PROBLEM

It is a problem in the field of optical devices to efficiently and simply couple the light generated by these optical devices into an output optical channel. The problem is exacerbated when the light generated by a plurality of light sources must be joined together into a common optical channel.

Existing light coupling elements typically comprise connectorized optical fibers and optical fiber mounts. In a typical application, a single optical fiber is terminated in an optical fiber connector which can then be mechanically interconnected with another optical fiber connector to terminate the optical fiber with either a light emitting device or an output channel (such as another optical fiber). There are numerous designs of these connectors and each functions in its own particular way to physically secure the optical fiber to the optical fiber connector and orient, to varying degrees of precision, the optical fiber within the optical path formed by the optical fiber connectors.

In the instance where a plurality of light sources must be interconnected with a single optical channel, the mechanical interconnection and alignment of the optical elements becomes significantly more complex. In an N-to-1 coupling situation, the light beams produced by a plurality of light emitting devices must be coupled into a single optical channel. The physical dimensions of the light emitting devices limit the spacing between the light beams that are produced by the light emitting devices such that physically juxtaposing a plurality of light emitting devices would result in the light beams being produced in an area that is of extent greater than the optical cross-section of an optical fiber that can practicably be used to implement the output optical channel.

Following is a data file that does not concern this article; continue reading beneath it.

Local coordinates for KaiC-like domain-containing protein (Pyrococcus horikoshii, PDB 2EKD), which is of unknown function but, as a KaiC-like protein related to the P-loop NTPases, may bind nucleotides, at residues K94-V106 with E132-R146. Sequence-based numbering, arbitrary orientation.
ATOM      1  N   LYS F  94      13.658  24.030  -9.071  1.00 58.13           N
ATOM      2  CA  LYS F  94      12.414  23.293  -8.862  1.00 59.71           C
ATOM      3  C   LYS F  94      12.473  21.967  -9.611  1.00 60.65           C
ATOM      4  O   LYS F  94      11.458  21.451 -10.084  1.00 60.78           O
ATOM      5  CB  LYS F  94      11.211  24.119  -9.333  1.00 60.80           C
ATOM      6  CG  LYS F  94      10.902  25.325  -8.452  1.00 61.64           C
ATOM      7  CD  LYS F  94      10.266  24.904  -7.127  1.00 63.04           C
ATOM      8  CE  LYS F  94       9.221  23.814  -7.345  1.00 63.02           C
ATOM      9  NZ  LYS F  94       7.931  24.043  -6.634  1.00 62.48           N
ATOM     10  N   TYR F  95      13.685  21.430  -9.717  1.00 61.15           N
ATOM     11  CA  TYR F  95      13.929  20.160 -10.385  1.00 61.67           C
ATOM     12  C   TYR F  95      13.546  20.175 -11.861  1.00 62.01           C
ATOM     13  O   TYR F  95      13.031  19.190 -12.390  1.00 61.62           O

Thus, the problem of interconnecting a plurality of light beams, produced by a like plurality of light emitting devices, distills to the need to direct the plurality of light beams into an area that is less than or equal to the optical cross-section of the optical fiber that is used to implement the output optical channel. This is typically accomplished by the use of a plurality of connectorized optical fibers configured into an N-to-1 concentrator. In practice, the output optical channel comprises a fairly large diameter optical fiber to which is joined a plurality of small diameter optical fibers such that the cut ends of the large diameter and small diameter optical fibers are physically butted together so that their optical cross-sections match. The distal end of each of the small diameter optical fibers joined in this manner is either terminated in an optical fiber connector so that this optical fiber connector can be joined to an optical fiber connector that is affixed to the output of the light emitting device or directly butt coupled to the light emitting device. Alternatively, the small diameter optical fibers are positioned opposite a lens which receives the light beams generated by a corresponding one of the light emitting devices and focuses the light beams into the end of the small diameter optical fibers.